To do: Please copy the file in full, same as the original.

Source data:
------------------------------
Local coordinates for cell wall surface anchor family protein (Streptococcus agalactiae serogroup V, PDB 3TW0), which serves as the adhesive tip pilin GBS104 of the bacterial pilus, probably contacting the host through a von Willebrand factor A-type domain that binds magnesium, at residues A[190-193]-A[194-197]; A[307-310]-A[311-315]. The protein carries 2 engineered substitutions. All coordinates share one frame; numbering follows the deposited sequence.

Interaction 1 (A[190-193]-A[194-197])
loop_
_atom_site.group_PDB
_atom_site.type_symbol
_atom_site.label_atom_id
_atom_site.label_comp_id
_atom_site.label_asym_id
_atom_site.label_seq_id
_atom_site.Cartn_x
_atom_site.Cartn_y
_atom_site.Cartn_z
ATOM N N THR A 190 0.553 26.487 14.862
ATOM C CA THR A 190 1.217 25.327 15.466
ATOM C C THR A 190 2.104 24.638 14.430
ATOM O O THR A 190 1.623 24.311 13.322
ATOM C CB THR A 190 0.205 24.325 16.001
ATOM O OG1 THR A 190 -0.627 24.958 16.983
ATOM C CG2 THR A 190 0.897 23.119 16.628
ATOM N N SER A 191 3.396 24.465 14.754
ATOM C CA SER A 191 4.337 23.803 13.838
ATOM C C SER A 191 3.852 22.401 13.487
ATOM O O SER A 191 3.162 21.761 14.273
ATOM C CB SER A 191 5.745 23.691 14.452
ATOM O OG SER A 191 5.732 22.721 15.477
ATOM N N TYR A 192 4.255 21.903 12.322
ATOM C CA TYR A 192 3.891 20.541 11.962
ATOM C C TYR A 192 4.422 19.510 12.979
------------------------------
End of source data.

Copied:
Local coordinates for cell wall surface anchor family protein (Streptococcus agalactiae serogroup V, PDB 3TW0), which serves as the adhesive tip pilin GBS104 of the bacterial pilus, probably contacting the host through a von Willebrand factor A-type domain that binds magnesium, at residues A[190-193]-A[194-197]; A[307-310]-A[311-315]. The protein carries 2 engineered substitutions. All coordinates share one frame; numbering follows the deposited sequence.

Interaction 1 (A[190-193]-A[194-197])
loop_
_atom_site.group_PDB
_atom_site.type_symbol
_atom_site.label_atom_id
_atom_site.label_comp_id
_atom_site.label_asym_id
_atom_site.label_seq_id
_atom_site.Cartn_x
_atom_site.Cartn_y
_atom_site.Cartn_z
ATOM N N THR A 190 0.553 26.487 14.862
ATOM C CA THR A 190 1.217 25.327 15.466
ATOM C C THR A 190 2.104 24.638 14.430
ATOM O O THR A 190 1.623 24.311 13.322
ATOM C CB THR A 190 0.205 24.325 16.001
ATOM O OG1 THR A 190 -0.627 24.958 16.983
ATOM C CG2 THR A 190 0.897 23.119 16.628
ATOM N N SER A 191 3.396 24.465 14.754
ATOM C CA SER A 191 4.337 23.803 13.838
ATOM C C SER A 191 3.852 22.401 13.487
ATOM O O SER A 191 3.162 21.761 14.273
ATOM C CB SER A 191 5.745 23.691 14.452
ATOM O OG SER A 191 5.732 22.721 15.477
ATOM N N TYR A 192 4.255 21.903 12.322
ATOM C CA TYR A 192 3.891 20.541 11.962
ATOM C C TYR A 192 4.422 19.510 12.979